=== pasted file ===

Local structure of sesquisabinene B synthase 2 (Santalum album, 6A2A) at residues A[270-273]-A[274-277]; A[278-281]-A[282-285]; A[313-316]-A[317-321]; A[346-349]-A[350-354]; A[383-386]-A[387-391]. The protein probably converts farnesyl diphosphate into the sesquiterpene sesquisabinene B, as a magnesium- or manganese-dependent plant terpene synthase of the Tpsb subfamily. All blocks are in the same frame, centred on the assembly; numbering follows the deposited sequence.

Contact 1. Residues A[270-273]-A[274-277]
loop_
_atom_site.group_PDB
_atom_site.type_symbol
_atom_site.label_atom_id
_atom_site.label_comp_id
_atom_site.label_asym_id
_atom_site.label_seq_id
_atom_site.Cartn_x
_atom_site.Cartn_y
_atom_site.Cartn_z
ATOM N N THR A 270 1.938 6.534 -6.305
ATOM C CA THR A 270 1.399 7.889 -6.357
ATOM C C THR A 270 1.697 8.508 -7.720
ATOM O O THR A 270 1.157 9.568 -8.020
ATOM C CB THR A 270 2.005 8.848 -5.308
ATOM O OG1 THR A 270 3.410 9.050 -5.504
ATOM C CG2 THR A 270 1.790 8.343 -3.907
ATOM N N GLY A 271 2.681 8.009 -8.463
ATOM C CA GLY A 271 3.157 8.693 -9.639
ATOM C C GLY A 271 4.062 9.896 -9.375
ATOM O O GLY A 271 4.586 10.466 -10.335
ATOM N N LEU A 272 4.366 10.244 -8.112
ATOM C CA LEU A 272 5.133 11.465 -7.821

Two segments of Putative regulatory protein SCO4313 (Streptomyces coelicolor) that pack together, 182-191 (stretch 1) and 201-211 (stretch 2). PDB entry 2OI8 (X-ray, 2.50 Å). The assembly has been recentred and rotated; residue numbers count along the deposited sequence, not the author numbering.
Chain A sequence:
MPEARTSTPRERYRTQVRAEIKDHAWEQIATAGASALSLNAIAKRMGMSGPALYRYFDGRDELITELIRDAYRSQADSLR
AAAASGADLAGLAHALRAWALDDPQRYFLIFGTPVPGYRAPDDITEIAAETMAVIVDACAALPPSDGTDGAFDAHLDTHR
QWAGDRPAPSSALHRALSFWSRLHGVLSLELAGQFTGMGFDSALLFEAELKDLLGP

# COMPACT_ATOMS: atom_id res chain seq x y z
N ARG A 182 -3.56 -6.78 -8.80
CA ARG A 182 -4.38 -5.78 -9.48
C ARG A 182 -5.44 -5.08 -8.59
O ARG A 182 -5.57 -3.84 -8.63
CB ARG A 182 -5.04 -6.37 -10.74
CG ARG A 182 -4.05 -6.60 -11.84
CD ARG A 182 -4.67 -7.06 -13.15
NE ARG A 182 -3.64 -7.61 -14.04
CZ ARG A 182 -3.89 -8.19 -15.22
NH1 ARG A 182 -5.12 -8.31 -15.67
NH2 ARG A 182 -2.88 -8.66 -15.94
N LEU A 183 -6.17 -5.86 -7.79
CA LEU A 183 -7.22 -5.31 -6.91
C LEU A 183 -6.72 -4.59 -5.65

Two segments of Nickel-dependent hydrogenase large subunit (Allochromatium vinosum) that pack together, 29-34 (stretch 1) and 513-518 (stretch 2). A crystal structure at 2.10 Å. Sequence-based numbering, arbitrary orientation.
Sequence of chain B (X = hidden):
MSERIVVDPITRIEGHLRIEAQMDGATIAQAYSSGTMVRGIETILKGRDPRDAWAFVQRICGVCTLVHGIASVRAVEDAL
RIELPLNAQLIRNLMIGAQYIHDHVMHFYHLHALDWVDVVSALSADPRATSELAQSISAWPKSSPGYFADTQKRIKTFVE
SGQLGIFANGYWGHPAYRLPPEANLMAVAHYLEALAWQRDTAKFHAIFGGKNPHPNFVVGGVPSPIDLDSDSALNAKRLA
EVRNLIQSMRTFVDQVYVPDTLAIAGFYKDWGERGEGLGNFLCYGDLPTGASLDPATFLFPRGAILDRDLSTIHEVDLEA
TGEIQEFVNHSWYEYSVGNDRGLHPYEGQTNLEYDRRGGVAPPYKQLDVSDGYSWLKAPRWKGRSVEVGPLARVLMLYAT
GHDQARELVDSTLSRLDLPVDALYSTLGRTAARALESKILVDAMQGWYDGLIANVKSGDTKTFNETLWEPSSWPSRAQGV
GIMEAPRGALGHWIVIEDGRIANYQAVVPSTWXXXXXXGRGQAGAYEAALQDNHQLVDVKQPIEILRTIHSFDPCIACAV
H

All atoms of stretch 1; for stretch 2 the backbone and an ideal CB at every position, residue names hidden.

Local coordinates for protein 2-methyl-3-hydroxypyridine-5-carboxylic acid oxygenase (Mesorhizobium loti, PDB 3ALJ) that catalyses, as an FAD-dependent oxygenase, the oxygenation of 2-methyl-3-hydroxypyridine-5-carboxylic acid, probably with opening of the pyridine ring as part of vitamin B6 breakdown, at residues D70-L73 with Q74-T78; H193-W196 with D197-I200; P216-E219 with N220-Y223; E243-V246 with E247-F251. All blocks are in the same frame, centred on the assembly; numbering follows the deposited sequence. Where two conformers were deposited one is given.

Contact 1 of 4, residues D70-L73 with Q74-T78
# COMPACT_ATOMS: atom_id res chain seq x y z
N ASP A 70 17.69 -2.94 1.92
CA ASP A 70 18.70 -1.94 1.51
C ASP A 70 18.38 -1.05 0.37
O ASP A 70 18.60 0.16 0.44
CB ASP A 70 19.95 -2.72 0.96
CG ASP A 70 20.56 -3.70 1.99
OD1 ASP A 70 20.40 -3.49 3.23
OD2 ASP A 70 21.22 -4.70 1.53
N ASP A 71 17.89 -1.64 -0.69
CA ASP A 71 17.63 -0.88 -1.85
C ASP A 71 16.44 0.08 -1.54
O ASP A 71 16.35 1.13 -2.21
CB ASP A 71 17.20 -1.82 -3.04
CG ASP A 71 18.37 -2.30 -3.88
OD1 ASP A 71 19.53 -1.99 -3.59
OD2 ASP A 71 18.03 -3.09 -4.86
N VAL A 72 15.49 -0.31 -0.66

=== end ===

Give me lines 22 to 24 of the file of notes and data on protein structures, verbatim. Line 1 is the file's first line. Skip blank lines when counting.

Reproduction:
ATOM C C GLY A 271 4.062 9.896 -9.375
ATOM O O GLY A 271 4.586 10.466 -10.335
ATOM N N LEU A 272 4.366 10.244 -8.112